- Year 2016
- NSF Noyce Award # 1340069
- First Name Dennis
- Last Name Sunal
- Discipline Chemistry, Mathematics, Physics
Cynthia Sunal, University of Alabama, email@example.com
Jeremy Zelkowski, University of Alabama, firstname.lastname@example.org
Jim Gleason, University of Alabama, email@example.com
Kevin Shaughnessy, University of Alabama, firstname.lastname@example.org
J. W. Harrell, email@example.com
Sharon Vincent, firstname.lastname@example.org
Marilyn Stephens, University of Alabama, email@example.com
Research has addressed the severe shortages of math and science teachers (Ingersoll, 2003, Seastrom, 2004) and the negative impact it is having on U.S. students as evidenced by their lack-luster math and science scores on the Programme for International Student Assessment (PISA) exam (OECD, 2012), but little is known about how to get early STEM majors to become STEM teachers. To address the problems associated with shortages in science, technology, engineering and math teachers (STEM) we investigate the effectiveness of a summer internship program which includes teaching experiences along with STEM activities and research, as a method of recruiting early STEM majors to teach. The internship is designed to focus not only on STEM content and teaching, but also the developmental aspects of students’ transition and uncertainty from high school to college to career. This study is part of a National Science Foundation funded Noyce Scholarship program.
A shortage of math and science teachers reported by Ingersoll (2003) continues to plague the United States (Goldhaber, 2016) and the predicted record enrollments within the next decade (Statistics, 2010), the National Center for Educational Statistics (NCES) predicts that this shortage will continue. To compound the problem of the shortage, NCES (Seastrom, 2004) also reports that 60-70% of earth science, chemistry, physics and physical science classes are being taught by teachers without a major or minor in the field, or some even certified in science. The report also states that 30% of science classes are taught by physical education teachers, social studies teachers, or “other” teachers (Seastrom, 2004). Hence, most of the science being taught in the United States, if being taught at all, is being taught by teachers considered to be “out-of-field” to teach science, particularly in the areas of earth science, physical science, chemistry and physics. Out-of-field teaching is defined by the NCES report (Seastrom, 2004) through examination of both the teacher’s state certification status and postsecondary education. This lack of quality instruction, based on PISA scores is having a negative effect on our students’ performance in math and science when compared to the rest of the world.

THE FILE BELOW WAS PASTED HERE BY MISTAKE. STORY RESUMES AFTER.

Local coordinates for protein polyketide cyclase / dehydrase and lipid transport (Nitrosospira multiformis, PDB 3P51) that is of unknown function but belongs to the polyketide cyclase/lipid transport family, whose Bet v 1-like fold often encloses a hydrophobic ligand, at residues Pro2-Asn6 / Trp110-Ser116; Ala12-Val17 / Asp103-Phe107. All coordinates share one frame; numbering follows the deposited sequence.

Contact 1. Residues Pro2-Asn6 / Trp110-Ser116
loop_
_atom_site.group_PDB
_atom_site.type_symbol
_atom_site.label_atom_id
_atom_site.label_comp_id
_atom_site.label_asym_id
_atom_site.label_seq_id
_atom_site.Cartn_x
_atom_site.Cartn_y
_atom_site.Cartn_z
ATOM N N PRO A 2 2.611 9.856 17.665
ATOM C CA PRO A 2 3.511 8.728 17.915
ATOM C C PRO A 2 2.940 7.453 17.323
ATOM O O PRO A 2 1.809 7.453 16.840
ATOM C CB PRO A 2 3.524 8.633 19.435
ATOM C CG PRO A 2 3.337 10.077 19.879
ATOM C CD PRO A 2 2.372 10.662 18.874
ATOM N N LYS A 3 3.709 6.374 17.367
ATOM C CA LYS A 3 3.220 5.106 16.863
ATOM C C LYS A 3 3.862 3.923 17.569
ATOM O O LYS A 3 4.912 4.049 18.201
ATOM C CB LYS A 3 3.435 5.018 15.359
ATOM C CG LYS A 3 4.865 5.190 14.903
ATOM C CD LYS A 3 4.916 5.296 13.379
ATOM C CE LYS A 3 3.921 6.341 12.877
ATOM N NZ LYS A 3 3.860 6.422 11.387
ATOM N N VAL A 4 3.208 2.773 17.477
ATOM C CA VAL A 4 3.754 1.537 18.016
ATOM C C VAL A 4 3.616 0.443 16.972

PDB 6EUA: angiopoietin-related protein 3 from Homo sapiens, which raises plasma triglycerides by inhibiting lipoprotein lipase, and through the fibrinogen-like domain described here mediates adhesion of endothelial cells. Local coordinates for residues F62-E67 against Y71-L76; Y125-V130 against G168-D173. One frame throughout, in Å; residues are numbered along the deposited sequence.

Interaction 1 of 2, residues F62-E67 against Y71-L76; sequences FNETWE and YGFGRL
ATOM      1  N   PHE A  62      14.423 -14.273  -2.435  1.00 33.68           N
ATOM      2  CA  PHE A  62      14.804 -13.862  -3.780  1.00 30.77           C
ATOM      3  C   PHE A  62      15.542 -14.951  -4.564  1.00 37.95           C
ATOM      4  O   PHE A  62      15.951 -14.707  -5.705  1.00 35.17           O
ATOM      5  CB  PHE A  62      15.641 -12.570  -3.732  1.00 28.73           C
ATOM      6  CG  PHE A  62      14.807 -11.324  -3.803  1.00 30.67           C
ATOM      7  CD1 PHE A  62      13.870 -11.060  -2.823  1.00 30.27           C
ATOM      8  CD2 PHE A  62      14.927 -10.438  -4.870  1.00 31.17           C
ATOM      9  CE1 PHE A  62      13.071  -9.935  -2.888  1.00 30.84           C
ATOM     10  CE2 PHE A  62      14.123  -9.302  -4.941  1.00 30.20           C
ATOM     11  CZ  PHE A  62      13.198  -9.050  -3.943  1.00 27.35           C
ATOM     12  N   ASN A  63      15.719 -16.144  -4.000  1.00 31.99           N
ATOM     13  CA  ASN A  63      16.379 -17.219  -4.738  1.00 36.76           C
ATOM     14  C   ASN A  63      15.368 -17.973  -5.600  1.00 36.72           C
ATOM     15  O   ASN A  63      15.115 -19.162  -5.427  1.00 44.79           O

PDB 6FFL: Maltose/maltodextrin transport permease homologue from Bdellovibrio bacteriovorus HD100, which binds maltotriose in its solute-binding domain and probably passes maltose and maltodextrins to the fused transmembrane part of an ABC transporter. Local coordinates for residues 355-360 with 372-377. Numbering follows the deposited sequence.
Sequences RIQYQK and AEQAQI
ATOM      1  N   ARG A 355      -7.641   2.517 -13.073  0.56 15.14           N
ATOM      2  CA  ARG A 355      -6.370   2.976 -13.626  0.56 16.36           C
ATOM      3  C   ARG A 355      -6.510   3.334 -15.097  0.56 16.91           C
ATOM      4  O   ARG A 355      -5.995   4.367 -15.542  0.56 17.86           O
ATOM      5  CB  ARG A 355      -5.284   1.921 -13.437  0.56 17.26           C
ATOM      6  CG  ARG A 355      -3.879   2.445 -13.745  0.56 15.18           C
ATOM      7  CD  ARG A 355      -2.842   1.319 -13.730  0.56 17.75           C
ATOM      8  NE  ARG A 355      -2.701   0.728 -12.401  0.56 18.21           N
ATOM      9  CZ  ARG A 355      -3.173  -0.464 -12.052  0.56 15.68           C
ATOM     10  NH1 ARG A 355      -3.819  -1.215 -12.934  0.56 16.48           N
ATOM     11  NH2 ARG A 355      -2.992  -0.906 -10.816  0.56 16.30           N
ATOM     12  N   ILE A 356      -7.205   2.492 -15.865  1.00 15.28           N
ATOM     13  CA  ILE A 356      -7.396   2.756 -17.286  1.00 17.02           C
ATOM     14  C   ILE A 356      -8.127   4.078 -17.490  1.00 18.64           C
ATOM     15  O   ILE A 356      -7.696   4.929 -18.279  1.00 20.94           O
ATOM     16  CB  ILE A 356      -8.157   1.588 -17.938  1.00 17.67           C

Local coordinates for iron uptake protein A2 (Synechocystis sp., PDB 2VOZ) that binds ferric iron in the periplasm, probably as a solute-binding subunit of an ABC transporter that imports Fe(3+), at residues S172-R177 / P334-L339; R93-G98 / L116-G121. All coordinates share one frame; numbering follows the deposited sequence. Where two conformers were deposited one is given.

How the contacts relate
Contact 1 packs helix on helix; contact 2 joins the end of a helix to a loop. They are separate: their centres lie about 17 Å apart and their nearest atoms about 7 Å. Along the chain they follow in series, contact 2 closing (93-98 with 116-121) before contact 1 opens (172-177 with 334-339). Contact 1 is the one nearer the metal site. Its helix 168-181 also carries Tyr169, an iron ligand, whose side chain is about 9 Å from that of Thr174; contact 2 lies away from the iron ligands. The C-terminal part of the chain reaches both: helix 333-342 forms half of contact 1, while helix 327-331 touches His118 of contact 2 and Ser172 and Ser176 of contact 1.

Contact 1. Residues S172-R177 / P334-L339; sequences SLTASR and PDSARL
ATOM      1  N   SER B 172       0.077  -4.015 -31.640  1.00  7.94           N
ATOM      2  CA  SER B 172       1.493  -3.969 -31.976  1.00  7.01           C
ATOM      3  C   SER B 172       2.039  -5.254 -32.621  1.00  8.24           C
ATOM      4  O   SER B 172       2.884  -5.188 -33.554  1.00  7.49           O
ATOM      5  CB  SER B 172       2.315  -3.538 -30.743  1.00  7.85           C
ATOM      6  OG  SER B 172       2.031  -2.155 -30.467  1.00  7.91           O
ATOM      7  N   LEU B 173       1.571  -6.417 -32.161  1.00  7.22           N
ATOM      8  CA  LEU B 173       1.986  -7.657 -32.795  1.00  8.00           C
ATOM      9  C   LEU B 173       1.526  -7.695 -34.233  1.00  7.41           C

The goals of the project are to recruit chemistry, physics and math majors to become certified teachers and continue their major in the STEM field. Secondly, it is to retain these teachers in high needs schools once they become certified and begin teaching.
We recruit students for a 3-week paid summer internship that provides them with content specific activities as well as teaching opportunities in formal science education (summer school) and informal science education (museum camps). Recruiting methods include faculty recruiting, presentations, posters, job fairs.
Several methods have been utilized to recruit early STEM majors into teaching. They include career counseling where teaching is included in the careers for STEM majors, and information about education programs that are available within their university (Thorne, 2010). A second strategy includes STEM teaching scholarships such as the Robert Noyce Scholarship (National Science Foundation, 2014). Involving faculty members and internships in the STEM and teaching fields at a university makeup a third strategy. This third approach involves changing the culture within the STEM faculties at universities and using these faculty members to help recruit and mentor STEM teachers (Thorne, 2010) including graduate students in the STEM fields. Efforts such as these are being exerted to recruit STEM teachers, but they have not yet filled the shortage or completely alleviated the problem of lack of quality.
Internships alone are not enough to persuade college freshman and sophomores to consider, enter and remain in teaching. The internship must be designed with the uncertainty of career choice and need for both emotional and academic support associated with this transition phase of the students’ life. Tinto’s (1993) theoretical work in persistence in college through building a community, Schlossberg’s Transition Theory and Social Cognitive Career Theory (SCTT) were used in constructing the summer internship program. Tinto’s work with the Freshman Interest Group (FIG) at the University of Washington indicated that collaborative groups of students (learning communities) enabled students to bond and provided both emotional and academic support which led to continued college attendance. Secondly, by bringing several faculty members into the learning community, different perspectives allowed students to explore and discover new abilities that they had not previously considered (Tinto, 1993). This work was used in developing activities for both emotional support and academic support for the interns (Bowling, 2013).
Schlossberg’s Transition Theory (1995) describes the framework for “moving in”, “moving through” and “moving out” as individuals and in this case, students move from high school into community college or four-year college experience and into the workforce. This framework consists of the four “S”s situation, self, strategies, and support. Situation refers to the student’s experience with other transitions, timing, and the length of the transition; self describes the students’ demographics such as age, sex, race, income, self-efficacy, etc.; strategies include how the individual copes with the transition; and support refers to the individuals or institutions that the student turns to for help during the transition time (Chickering, 1995). Schlossberg’s theory helped the researchers to understand the uncertainty in career paths during the first two years of college and provide developmentally appropriate activities during the transition time from home to career including career counseling from the career center.